University of Vermont

A Closer Look at

The Microbiology & Molecular Genetics Majors

Offered by: CALS Microbiology & Molecular Genetics Department

Overview

Fascinating developments in contemporary medicine and science begin with molecular events that underlie the routine functions of cells and organisms. Scientists in the field of microbiology study microbes essential to medicine, industry, ecology, and basic science. Molecular genetics, in turn, provides the means to investigate, at the molecular level, the chemical and biological principles that underlie all living processes.

The Microbiology and Molecular Genetics Department is unique at UVM because it exists within two colleges, the College of Agriculture and Life Sciences and the College of Medicine. From this position, it draws on expertise from such departments as botany and agricultural biochemistry, pathology, biology, and pharmacology.


What Will I Study?

You can choose a major in Microbiology with a concentration in clinical, applied or general microbiology, or in Molecular Genetics.

All students must finish the basic distribution requirements for a bachelor of science degree from the College of Agriculture and Life Sciences. Microbiology or Molecular Genetics majors also take a foundation of biological and physical science courses, plus upper-level microbiology and molecular genetics and biological sciences courses to complete their major requirements.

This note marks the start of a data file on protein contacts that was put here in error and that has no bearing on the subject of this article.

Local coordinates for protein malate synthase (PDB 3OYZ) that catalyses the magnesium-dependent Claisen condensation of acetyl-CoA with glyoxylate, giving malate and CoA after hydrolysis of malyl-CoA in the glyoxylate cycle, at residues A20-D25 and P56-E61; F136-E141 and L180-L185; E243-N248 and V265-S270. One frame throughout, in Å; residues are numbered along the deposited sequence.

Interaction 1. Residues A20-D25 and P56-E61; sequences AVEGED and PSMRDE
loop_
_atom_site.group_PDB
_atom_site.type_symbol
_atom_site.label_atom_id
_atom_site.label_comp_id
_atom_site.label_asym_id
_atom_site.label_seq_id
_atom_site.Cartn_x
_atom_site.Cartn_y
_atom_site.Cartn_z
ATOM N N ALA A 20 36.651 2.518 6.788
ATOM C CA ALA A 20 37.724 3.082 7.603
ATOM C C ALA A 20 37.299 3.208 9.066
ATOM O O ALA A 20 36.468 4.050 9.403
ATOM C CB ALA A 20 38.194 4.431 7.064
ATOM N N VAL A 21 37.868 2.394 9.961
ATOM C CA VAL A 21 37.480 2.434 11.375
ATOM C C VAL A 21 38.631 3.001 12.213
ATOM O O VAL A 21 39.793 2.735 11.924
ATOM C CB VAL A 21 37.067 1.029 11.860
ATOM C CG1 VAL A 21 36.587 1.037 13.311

The program is flexible enough to allow you to minor in a scientific discipline such as medical technology, nutrition, or biological science -- or a field that's altogether different. Students have graduated with minors in French, business, and statistics, allowing them to put together a career plan that spans a wide range of opportunities.


Exciting Field and Research Experience

Small classes and a strong commitment to advising give you plenty of chance to interact with the faculty, who frequently involve undergraduates in cutting-edge research. Laboratories offer broad opportunities to do research along with coursework in such areas as DNA repair, fungal genetics, environmental microbiology, developmental genetics, infectious diseases, and other fields.


Looking to the Future

An undergraduate in microbiology or molecular genetics prepares you to go on to study for an advanced degree in medicine, biotechnology, microbiology, biochemistry, or something as divergent as the law, where changes in the patent industry, as well as questions of ethics related to bioengineering or genetics counseling have companies and regulatory agencies clamoring for graduates with a science background to complement legal expertise.

You'll be ready to work in virtually any type of laboratory in the biological sciences -- research, clinical, or applied sciences, such as forensics or toxicology. Within these careers -- whether in industry or an academic setting -- you might teach, run experiments, lead a research team, or any combination. Industries like food processing and pharmaceuticals offer many openings, but graduates have also chosen to start their own businesses.


Courses

  • Introductory Biology
  • Introductory Chemistry
  • Genetics